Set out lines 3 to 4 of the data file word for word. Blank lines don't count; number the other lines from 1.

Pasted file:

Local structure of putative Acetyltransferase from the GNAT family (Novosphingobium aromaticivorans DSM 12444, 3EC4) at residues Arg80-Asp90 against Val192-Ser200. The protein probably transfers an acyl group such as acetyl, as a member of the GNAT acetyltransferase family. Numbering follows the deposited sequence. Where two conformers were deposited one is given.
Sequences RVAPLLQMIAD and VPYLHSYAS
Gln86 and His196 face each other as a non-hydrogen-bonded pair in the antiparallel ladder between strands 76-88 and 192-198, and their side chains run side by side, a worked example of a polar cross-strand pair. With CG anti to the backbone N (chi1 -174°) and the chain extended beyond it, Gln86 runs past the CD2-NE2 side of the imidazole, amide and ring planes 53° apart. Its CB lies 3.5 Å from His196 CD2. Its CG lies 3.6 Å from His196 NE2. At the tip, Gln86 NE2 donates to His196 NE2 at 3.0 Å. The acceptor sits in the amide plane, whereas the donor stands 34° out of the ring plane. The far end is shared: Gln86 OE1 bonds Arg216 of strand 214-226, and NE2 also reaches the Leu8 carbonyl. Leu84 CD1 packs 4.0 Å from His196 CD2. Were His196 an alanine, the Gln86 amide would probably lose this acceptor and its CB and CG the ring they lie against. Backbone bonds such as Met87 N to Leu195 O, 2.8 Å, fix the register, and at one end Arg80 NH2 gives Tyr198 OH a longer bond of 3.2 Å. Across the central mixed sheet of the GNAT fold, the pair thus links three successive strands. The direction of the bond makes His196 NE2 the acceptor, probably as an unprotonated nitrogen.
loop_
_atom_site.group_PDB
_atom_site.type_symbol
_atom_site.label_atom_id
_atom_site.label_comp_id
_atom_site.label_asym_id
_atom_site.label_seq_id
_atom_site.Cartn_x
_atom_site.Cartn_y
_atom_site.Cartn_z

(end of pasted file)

Gln86 and His196 face each other as a non-hydrogen-bonded pair in the antiparallel ladder between strands 76-88 and 192-198, and their side chains run side by side, a worked example of a polar cross-strand pair. With CG anti to the backbone N (chi1 -174°) and the chain extended beyond it, Gln86 runs past the CD2-NE2 side of the imidazole, amide and ring planes 53° apart. Its CB lies 3.5 Å from His196 CD2. Its CG lies 3.6 Å from His196 NE2. At the tip, Gln86 NE2 donates to His196 NE2 at 3.0 Å. The acceptor sits in the amide plane, whereas the donor stands 34° out of the ring plane. The far end is shared: Gln86 OE1 bonds Arg216 of strand 214-226, and NE2 also reaches the Leu8 carbonyl. Leu84 CD1 packs 4.0 Å from His196 CD2. Were His196 an alanine, the Gln86 amide would probably lose this acceptor and its CB and CG the ring they lie against. Backbone bonds such as Met87 N to Leu195 O, 2.8 Å, fix the register, and at one end Arg80 NH2 gives Tyr198 OH a longer bond of 3.2 Å. Across the central mixed sheet of the GNAT fold, the pair thus links three successive strands. The direction of the bond makes His196 NE2 the acceptor, probably as an unprotonated nitrogen.
loop_